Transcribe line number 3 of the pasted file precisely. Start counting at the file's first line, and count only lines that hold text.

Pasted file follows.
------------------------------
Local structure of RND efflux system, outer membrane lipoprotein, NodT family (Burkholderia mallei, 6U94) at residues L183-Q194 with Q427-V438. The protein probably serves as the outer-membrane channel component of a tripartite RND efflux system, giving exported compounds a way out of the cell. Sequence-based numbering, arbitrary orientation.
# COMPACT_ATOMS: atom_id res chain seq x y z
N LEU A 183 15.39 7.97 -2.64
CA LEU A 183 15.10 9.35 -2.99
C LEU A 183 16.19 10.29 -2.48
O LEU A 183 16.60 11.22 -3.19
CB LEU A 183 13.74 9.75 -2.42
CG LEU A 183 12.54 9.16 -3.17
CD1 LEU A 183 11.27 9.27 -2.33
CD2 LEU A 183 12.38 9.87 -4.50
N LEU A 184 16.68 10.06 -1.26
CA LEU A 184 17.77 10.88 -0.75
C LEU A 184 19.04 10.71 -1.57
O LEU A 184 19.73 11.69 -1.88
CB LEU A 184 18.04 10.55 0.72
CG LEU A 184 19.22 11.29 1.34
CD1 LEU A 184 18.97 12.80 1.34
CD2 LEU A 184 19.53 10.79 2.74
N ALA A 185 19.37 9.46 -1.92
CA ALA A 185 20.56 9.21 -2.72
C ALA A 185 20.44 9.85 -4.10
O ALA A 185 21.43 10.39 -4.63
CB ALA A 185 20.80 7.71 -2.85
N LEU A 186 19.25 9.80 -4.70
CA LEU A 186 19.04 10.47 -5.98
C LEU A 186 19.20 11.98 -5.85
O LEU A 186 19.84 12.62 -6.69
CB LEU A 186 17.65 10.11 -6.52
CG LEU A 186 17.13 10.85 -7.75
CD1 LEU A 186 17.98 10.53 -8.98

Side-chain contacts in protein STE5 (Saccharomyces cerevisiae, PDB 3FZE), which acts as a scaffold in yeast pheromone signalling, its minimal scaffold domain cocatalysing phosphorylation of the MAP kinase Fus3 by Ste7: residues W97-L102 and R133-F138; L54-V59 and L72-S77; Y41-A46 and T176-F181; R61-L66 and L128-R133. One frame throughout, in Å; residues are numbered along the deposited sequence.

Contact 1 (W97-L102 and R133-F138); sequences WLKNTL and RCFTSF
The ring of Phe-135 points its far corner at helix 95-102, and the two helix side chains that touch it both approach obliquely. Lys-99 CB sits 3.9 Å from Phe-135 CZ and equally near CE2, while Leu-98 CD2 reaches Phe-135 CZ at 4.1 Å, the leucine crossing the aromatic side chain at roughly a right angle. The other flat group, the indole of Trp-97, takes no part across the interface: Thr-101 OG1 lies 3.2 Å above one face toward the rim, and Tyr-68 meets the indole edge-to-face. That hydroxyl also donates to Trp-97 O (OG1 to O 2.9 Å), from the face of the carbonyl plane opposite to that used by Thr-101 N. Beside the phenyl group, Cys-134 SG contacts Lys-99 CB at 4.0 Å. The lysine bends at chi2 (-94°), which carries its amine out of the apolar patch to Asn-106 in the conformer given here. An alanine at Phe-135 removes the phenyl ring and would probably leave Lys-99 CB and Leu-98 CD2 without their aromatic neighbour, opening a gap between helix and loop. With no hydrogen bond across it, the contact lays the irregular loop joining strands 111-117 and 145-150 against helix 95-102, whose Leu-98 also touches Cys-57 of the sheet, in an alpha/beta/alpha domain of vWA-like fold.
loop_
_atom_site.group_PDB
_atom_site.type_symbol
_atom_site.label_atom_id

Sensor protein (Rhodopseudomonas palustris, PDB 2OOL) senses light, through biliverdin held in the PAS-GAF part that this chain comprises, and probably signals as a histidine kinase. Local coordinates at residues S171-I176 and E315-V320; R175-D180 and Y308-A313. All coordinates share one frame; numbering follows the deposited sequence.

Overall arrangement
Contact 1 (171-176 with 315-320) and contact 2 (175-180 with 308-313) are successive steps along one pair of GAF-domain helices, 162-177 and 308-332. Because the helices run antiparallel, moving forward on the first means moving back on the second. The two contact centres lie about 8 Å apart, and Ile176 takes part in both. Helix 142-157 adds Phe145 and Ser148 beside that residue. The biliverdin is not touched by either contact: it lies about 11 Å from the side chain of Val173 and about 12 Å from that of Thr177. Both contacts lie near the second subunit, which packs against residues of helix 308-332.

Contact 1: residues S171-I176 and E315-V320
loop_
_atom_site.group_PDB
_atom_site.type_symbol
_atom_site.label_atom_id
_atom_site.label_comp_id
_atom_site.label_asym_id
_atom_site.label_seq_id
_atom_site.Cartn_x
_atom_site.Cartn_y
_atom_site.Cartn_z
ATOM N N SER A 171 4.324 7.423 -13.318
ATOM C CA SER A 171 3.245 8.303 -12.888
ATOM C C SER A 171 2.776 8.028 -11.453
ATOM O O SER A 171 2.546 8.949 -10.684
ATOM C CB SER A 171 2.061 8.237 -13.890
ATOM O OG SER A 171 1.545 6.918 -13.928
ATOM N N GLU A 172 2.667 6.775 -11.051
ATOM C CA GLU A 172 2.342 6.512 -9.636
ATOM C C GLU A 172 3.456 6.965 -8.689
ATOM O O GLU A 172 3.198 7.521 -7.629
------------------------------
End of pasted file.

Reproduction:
N LEU A 183 15.39 7.97 -2.64